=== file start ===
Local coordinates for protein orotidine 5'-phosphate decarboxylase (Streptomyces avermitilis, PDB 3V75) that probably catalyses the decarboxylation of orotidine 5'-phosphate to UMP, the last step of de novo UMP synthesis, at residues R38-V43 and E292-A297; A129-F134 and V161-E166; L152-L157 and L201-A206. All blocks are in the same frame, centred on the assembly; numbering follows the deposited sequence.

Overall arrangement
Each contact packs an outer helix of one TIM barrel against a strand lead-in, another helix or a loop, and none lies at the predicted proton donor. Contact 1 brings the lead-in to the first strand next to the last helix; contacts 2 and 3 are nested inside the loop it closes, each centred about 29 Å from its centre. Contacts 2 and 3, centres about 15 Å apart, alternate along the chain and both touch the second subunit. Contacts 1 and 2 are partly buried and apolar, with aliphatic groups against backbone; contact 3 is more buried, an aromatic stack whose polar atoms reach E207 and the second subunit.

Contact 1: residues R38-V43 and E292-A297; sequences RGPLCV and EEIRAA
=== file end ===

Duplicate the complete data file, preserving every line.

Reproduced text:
Local coordinates for protein orotidine 5'-phosphate decarboxylase (Streptomyces avermitilis, PDB 3V75) that probably catalyses the decarboxylation of orotidine 5'-phosphate to UMP, the last step of de novo UMP synthesis, at residues R38-V43 and E292-A297; A129-F134 and V161-E166; L152-L157 and L201-A206. All blocks are in the same frame, centred on the assembly; numbering follows the deposited sequence.

Overall arrangement
Each contact packs an outer helix of one TIM barrel against a strand lead-in, another helix or a loop, and none lies at the predicted proton donor. Contact 1 brings the lead-in to the first strand next to the last helix; contacts 2 and 3 are nested inside the loop it closes, each centred about 29 Å from its centre. Contacts 2 and 3, centres about 15 Å apart, alternate along the chain and both touch the second subunit. Contacts 1 and 2 are partly buried and apolar, with aliphatic groups against backbone; contact 3 is more buried, an aromatic stack whose polar atoms reach E207 and the second subunit.

Contact 1: residues R38-V43 and E292-A297; sequences RGPLCV and EEIRAA